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Paul-François Tremlett

In the autumn of 2011 and the spring of 2012, the Occupy London protests, informed by the ideal of a moral, territorially defined community, caught the imagination of British and global publics. For a short while, this moral imaginary was mobilized to contest some of the most glaring contradictions of the neo-liberal city. I argue that the Occupy protests in London registered a sense of public outrage at the violation of certain 'sacred' norms associated with what it means to live with others. More concretely, I contend that Occupy London was an experiment initiated to open out questions of community, morality, and politics and to consider how these notions might be put to work. These questions were not merely articulated intellectually among expert interlocutors. They were lived out through the spatially and temporally embodied occupation of urban space.

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Stacy M. K. George

cultural norms and rituals. Cultural norms and behaviors are considered a motivating force that comes with a toolkit of words, phrases, symbols, beliefs, and rituals that shape a strategy of action by defining what people want ( Swidler 1986 ). Culture

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Khaled Furani

—by marking exceptions to anthropology’s disciplinary norms and normality—has designated paths for modern anthropology to avoid and to follow, wittingly as well as unwittingly. However, today’s ‘hopeful journey’ of modern anthropology, which since its

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Erick White

of mounting criticisms in the 1970s and 1980s of symbolic and interpretive anthropology’s semiotic models, which envisioned culture as a set of shared ideas, obligatory norms, and customary behavior, anthropologists increasingly looked for dynamic

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The Ethics of Collective Sponsorship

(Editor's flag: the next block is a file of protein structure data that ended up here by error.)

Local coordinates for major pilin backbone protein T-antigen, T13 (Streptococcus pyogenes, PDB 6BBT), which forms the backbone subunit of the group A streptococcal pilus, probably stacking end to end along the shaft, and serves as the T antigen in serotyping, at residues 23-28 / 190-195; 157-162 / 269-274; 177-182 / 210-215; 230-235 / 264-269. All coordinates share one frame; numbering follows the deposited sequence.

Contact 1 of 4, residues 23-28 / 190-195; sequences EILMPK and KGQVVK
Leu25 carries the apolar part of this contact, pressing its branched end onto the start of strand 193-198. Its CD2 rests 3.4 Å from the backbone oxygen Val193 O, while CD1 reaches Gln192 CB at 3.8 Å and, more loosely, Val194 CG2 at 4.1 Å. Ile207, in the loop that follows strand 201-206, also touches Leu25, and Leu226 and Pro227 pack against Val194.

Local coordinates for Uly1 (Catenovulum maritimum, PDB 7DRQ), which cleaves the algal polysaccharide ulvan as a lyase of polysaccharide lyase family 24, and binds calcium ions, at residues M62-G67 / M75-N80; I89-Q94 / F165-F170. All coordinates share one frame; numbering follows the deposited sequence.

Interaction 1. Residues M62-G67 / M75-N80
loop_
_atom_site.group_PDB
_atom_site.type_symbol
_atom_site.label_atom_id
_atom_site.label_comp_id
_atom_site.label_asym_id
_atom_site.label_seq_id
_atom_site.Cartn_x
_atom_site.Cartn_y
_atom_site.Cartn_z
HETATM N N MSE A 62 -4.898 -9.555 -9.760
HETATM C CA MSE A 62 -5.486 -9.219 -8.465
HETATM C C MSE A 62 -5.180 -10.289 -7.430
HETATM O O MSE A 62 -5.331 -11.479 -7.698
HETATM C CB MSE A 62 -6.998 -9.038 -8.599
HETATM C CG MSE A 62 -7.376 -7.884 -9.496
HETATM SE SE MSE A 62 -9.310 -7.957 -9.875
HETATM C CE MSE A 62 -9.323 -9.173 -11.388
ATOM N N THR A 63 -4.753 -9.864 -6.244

Virtuous Action and Obligation in Contemporary Tibet

Jane Caple

, inappropriate, or even wrong. This reveals moral assumptions and concerns that relate not only to Buddhist norms and the personal ethics and efficacy of giving, but also to ideas about collective responsibility and the common good. Drops of (Non

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Around Abby Day’s Believing in Belonging

Belief and Social Identity in the Modern World

Christopher R. Cotter, Grace Davie, James A. Beckford, Saliha Chattoo, Mia Lövheim, Manuel A. Vásquez, and Abby Day

wear the hijab in Uganda, and this norm persisted into their first years as immigrant youth in Canada. It was tacitly understood that while hijab was doctrinally a wajib (compulsory) practice, it was socially sunnat (non-compulsory). 4 As the 1

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Ayse Serap Avanoglu, Diana Riboli, Juan Javier Rivera Andía, Annalisa Butticci, Iain R. Edgar, Matan Shapiro, Brooke Schedneck, Mark Sedgwick, Suzane de Alencar Vieira, Nell Haynes, Sara Farhan, Fabián Bravo Vega, Marie Meudec, Nuno Domingos, Heidi Härkönen, Sergio González Varela, and Nathanael Homewood

) woman and a ‘civilized’ Christian machi, she embodied the spirit of Rosa Kurin, a powerful thunder shaman of the past. Francisca, who during her life also challenged Mapuche gender roles and patriarchal norms with her unusual behavior and independency

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Ann Grodzins Gold

Ann Grodzins Gold, Bhrigupati Singh, Farhana Ibrahim, Edward Simpson, and Kirin Narayan

norms and rushed to the tea stall in the night. The men sitting there explained to me, calmly and firmly, that the child had a rash and that, therefore, her illness was due to Mataji, or the Mother, that is, the goddess of childhood rash diseases, Sitala

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Kosher Biotech

Between Religion, Regulation, and Globalization

Johan Fischer

Jacobsson 2000: 1 ). Busch (2000) argues that by stipulating norms for behavior and creating uniformity, standards are part of the ‘moral economy’ of the modern world, a relevant point when it comes to the emergence and expansion of kosher standards

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The Uncanniness of Missionary Others

A Discursive Analysis of a Century of Anthropological Writings on Missionary Ethnographers

Travis Warren Cooper

“the doctoral dissertation based on fieldwork was not yet the norm, and academically trained fieldworkers were still few in number, those who went out from the university to the field in the 1920s were confident that they were doing ethnography in a